There has been a curious turn in the free-speech wars. For a decade, America’s elite culture has been marked by a growing willingness to persecute people for private remarks and personal opinions that fall outside contemporary speech norms. The examples are numerous and familiar, many of them high-profile. The signal case is probably Brendan Eich’s forced resignation from Mozilla in 2014 after it became public that he had donated $1,000 to support Proposition 8 in California. Other examples are less sympathetic: Donald Sterling’s career was destroyed after tapes surfaced of racist comments he made to his mistress; Paula Deen lost publishing deals and endorsements over similar allegations that she had used racist language decades earlier. The overall pattern is that of an increased sensitivity to violations of speech norms, almost always enforced by the Left. If you give to the wrong group, if you say the wrong thing (even if only to a friend), not only do you face the general social opprobrium associated with wrongheaded or “incorrect” opinions, but you may be hounded out of employment, your life may be threatened — you may be forced, essentially, to vacate the public sphere as a pariah.
For many on the left, this tide of censoriousness is not so much an unfortunate consequence of social media as it is a useful tactic to police American speech. The phenomenon is most evident on college campuses, where groups of outraged students regularly attempt to force professors out over even minor controversies. The latest incident: At Evergreen State College, angry students demanded that professor Bret Weinstein, who describes himself as a “progressive intellectual,” be fired after he called into question the idea of a day of white absence from the university.
But it has cropped up in other left-leaning spaces as well. There was widespread support on the left for Eich’s firing, and much of the Left gleefully endorsed the punching of Nazis after Richard Spencer was assaulted. (Who decides what a “Nazi” is, you ask? “I do!” scream a million different voices at once). The implicit assumption always is, and always has been, that the growing liberalization of American life will ensure that the Left keeps a monopoly on this sort of sanction.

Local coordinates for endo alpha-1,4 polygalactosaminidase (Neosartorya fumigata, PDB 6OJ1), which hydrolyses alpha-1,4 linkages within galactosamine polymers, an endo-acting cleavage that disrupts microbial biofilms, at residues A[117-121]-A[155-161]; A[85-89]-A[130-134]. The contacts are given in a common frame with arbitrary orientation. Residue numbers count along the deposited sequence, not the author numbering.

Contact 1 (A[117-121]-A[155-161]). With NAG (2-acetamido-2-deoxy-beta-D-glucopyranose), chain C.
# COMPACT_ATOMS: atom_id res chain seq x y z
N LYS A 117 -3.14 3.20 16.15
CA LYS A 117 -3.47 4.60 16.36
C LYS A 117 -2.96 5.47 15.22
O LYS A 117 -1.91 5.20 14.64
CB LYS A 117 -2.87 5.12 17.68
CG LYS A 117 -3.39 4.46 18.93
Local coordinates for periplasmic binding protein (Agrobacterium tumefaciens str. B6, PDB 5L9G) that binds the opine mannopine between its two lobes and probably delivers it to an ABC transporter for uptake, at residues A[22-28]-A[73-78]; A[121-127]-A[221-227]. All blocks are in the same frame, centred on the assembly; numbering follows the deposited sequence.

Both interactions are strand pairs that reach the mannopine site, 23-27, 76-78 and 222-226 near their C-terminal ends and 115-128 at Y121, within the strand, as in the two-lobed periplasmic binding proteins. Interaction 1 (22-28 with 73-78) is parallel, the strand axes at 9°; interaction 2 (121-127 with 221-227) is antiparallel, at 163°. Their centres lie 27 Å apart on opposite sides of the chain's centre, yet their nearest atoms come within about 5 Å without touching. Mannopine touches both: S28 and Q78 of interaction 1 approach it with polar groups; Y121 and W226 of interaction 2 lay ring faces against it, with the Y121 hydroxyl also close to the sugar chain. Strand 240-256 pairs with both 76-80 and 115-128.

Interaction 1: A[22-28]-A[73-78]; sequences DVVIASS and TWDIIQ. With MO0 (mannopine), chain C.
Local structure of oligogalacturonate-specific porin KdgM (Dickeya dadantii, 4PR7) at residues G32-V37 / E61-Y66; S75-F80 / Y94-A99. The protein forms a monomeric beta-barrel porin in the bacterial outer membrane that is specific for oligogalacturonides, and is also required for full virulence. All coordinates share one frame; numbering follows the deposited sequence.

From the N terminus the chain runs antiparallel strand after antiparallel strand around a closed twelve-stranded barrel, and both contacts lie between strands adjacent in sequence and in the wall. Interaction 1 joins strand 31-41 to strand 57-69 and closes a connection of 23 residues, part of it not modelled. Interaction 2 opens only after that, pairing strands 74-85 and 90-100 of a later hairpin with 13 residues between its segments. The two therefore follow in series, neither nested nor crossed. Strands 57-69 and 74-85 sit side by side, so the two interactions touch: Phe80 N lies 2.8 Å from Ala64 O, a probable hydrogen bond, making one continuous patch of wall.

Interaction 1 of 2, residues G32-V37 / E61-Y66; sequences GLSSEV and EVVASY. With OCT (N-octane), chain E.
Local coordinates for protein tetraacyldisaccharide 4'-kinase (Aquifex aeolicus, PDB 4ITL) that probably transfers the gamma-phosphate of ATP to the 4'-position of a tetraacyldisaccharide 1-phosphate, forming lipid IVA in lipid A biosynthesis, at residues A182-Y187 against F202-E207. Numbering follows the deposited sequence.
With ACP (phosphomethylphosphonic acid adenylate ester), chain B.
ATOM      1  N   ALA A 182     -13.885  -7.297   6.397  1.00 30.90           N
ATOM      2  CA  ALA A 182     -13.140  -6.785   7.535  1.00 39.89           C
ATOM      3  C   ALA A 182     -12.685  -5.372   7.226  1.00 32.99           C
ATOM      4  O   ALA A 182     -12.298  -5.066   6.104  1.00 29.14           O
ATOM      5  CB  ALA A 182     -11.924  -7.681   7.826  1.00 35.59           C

The curious turn in the free-speech wars, then, is that the Left, too, has begun to suffer casualties. A blizzard of cases over the past week suggests that the remonstrative tone in American speech has escaped the bounds of the university hall and the Twitter feed. First, Kathy Griffin lost endorsements after posting a video of her holding a representation of Donald Trump’s severed head. Then, Reza Aslan was dropped by CNN after calling Trump a “piece of s***” on Twitter. Most recently, Delta and Bank of America both dropped their sponsorships of Shakespeare in the Park after the production’s Julius Caesar clearly analogized the Roman tyrant to, of course, Trump — assassination scene and all. Corporations are starting to realize, perhaps, that about half of America voted for Trump, and liberal commentators, celebrities, and artists alike are feeling the heat. Predictably they have cried “censorship” — in some cases, rightfully so — but thus far they have failed to recognize that the cultural preconditions were laid by themselves and their liberal predecessors.
Now, then, may be a good time for disarmament. It should be clear over the past few weeks that there is no caging the beast: Companies, after all, are sensitive to financial, not intellectual, distinctions and will defer to the most easily offended every time. Now is a time when the American Right may offer an olive branch — particularly with four more years of Trump looming, and with American progressives racing to outdo each other in the tactlessness of their criticism. The era is over, we could say, when the bad quip, the inartful performance, or the indiscreet donation will lose you your job, your standing, and destroy your life. Accept these terms, and criticize the administration freely — you will still be subject to all the social censure and disapproval that has always enforced social norms, but your livelihood no longer will be on the line. In return, you must welcome conservatives back into the fold and re-expand the window of what is acceptable.
To some conservatives, this will seem risky — a dangerous unilateral disarmament that deprives them of useful weapons in the short term without ensuring protection from those same weapons in the long term. But that view is shortsighted: Norms reinforce themselves, after all. A consensus for restraint in political dialogue, if it takes hold strongly enough, cannot be broken by any one group without political cost. And the alternative, a Hobbesian race to persecute both Left and Right, conducted by the angriest and the dumbest, in the service of the narrowest possible discourse, should be welcoming to none.
— Max Bloom is a student of mathematics and English literature at the University of Chicago and an editorial intern at National Review.